Koreans stuck in Russia for decades finally come home
Jeon Chae-ryeon was 8 years old when she and her mother in 1939 set off for Sakhalin in the Russian Far East to live with her brother, a forced laborer on the island at the time.
“At 90 years old, I am thankful to be able to say I have come home,” she said as she addressed the prime minister and other officials at the Jeongdong 1928 Art Center in central Seoul on Thursday. “What an honor it is to be standing before you today. Never was there a day that I did not think about my home country.”
Jeon was one of 21 first-generation ethnic Koreans able to return home last month on a government program. A ceremony to commemorate their return was held at the art center on Thursday.
Tens of thousands of Koreans were sent to work as forced laborers in Sakhalin during the Japanese annexation of Korea (1910-45). Following World War II, many of them were revoked of their citizenship and around 43,000 were left on their own in Sakhalin.
The Korean government began offering the first-generation ethnic Koreans in Sakhalin the option to apply for permanent residency in Korea from 1989, but the option was granted only to the first-generation ethnic Koreans, their spouses and their children only if they had disabilities.
“I had the option to return home in 2000, but I could not leave my daughter behind,” Jeon said.
The law changed in January this year to allow the first-generation ethnic Koreans, their spouses and their sons and daughters and their spouses, regardless health status, to be able to apply for permanent residency in Korea.
They can also apply for Korean citizenship, which would allow them to hold dual citizenship with Russia.
The Korean government flew in a total of 260 first-generation ethnic Koreans and their relatives, who applied for permanent residency in Korea, from Nov. 27 to Dec. 10. Around 4,000 had returned before the law changed.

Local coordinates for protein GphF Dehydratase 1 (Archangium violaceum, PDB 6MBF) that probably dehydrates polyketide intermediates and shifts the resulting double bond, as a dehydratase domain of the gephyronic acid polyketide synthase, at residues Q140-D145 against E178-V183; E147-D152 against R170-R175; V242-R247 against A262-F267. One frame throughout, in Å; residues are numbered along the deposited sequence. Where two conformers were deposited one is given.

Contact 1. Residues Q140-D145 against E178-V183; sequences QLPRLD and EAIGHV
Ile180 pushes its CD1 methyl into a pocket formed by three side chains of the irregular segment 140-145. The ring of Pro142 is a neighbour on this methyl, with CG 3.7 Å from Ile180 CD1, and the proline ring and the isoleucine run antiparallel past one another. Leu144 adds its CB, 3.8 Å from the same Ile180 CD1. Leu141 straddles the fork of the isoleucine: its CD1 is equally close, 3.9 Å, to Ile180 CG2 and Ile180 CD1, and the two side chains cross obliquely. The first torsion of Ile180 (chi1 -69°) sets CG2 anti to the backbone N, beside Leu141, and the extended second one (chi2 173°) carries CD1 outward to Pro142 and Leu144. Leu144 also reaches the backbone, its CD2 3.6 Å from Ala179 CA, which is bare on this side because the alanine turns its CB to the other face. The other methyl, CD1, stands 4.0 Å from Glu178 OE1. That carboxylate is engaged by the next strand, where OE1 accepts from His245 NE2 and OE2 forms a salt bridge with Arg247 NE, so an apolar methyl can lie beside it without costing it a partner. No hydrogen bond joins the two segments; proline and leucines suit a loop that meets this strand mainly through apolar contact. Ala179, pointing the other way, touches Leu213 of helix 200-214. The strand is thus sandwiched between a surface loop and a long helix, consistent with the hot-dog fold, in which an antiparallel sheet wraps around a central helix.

“The first-generation ethnic Koreans returning from Sakhalin did not lose hope even after all these years, even when their citizenships were revoked,” said Prime Minister Kim Boo-kyum. “Today it takes just three hours to fly between Korea and Sakhalin, but this journey could not take place for our ethnic Koreans for some 70 years. We are sorry it took so long, and we are so glad to be able to welcome you today. We will not stop until all of the Sakhalin ethnic Koreans who wish to return home are able to do so.”
The ceremony to commemorate the return of the 260 first-generation ethnic Koreans and their families was attended by Jeon and four first-generationl ethnic Koreans, as well as members of Red Cross Korea, who cooperated with the Foreign Ministry to bring the ethnic Koreans home, and some student volunteers.
“I don’t think I can fathom the depth of the sorrow and difficulties that the former forced laborers and their families had to face in Sakhalin,” said Jeong Eun-seo, a first-year student at Osong High School in Cheongju, North Chungcheong, in speaking at the ceremony. Jeong has been a regular volunteer to work with ethnic Koreans from Sakhalin through various civic groups.
“But when we got together over different activities and events, and made food and danced to 'Arirang,' it wasn’t hard to see that we are one people even after all these years we’ve spent apart. We are so glad to finally be able to say, 'welcome home.'”
BY ESTHER CHUNG [email@example.com]